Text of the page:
To season a stainless steel pan with green onions, you’ll need to chop and put green onions into an oil-coated heated pan and cook them until they almost burn. Then, discard them. Wipe off the remaining oil and add new oil to cook your food.
Read a more detailed explanation of this process and its concept in my other post here.
When choosing a seasoning oil for your stainless steel pan, there are 3 things you need to consider:
- The oil’s smoke point; pick one with a high smoke point.
- The oil’s flavor; choose those that only produce a mild or neutral taste.
- The oil’s health benefits and other features, such as being organic, non-GMO, etc.
Depending on your preference and priorities, you may rank each high smoking point oil differently.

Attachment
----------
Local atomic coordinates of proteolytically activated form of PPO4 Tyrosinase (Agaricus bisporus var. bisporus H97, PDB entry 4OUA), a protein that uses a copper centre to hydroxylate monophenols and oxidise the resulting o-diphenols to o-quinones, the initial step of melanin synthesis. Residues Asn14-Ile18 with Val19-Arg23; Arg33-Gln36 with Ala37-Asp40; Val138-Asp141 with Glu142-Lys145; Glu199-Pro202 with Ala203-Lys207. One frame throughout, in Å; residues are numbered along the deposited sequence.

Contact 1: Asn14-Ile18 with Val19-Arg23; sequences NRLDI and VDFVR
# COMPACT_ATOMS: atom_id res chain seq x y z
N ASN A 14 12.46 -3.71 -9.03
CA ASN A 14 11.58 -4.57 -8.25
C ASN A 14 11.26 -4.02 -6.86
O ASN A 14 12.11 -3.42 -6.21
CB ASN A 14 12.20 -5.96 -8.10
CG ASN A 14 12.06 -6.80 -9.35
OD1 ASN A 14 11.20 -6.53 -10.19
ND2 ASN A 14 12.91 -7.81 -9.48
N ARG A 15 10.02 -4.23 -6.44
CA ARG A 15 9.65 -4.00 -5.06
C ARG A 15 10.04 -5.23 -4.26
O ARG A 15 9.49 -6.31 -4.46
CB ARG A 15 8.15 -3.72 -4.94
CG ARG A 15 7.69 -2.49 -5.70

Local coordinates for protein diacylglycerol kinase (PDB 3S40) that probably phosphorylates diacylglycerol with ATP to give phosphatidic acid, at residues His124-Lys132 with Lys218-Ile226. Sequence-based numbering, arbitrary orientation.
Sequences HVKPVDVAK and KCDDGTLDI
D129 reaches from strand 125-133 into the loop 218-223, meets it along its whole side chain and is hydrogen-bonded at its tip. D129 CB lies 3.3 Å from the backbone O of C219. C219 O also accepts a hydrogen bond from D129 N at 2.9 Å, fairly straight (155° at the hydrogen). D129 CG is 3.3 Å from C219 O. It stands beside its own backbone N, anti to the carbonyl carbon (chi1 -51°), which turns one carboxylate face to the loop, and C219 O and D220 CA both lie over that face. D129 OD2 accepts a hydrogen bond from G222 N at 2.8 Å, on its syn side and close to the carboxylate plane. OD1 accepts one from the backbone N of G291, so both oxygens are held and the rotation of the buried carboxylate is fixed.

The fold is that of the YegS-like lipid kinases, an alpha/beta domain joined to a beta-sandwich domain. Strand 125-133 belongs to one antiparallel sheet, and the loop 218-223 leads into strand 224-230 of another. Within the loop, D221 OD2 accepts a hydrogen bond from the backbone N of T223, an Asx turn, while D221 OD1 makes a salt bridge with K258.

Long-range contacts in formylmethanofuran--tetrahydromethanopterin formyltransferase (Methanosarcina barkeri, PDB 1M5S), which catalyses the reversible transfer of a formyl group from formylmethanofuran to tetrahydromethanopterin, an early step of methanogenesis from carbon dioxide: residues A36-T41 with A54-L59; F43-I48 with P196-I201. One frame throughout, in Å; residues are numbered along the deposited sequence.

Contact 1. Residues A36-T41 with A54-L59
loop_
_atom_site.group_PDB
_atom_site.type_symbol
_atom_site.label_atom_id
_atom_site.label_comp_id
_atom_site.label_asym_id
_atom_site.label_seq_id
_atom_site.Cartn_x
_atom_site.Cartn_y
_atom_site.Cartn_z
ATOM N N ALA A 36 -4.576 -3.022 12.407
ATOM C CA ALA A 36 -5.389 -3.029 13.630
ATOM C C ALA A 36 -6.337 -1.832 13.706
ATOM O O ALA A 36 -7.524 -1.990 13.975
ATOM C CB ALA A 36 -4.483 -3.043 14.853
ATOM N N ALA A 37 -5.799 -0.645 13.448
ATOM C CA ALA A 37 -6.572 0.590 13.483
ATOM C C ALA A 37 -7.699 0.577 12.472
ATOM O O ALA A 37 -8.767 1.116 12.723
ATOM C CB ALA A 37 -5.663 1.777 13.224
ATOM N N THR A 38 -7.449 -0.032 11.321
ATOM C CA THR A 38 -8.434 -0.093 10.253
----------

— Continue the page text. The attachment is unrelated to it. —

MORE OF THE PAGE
I do hope this article has helped you pick the right seasoning oil for your stainless steel pan.
Should stainless steel pans be seasoned?
Seasoning your stainless steel pan simply means cleaning, preheating, and coating your pan with oil before cooking to prevent food from sticking, as opposed to seasoning other cookware like cast iron, where your goal is to prevent rust and make it last longer. So if you want a nonstick stainless steel pan, then you should go through with it anyway.
Can you use olive oil to season a stainless steel pan?
You need to use oils with a high smoking point to season your stainless steel pan. Since extra virgin olive oil has a relatively low smoking point of around 325ºF to 375ºF, they are not suitable for seasoning your steel pan. Instead, use canola oil that boasts the same health benefits as olive oil.
How often should you season your stainless steel pan?
Some cooks season their stainless steel pan every time before cooking since they wash their pans with soap and water after use. Other cooks, however, prefer to just wipe their pans between uses so they don’t have to season their pan over and over again. They will wash their pans only when they become gross.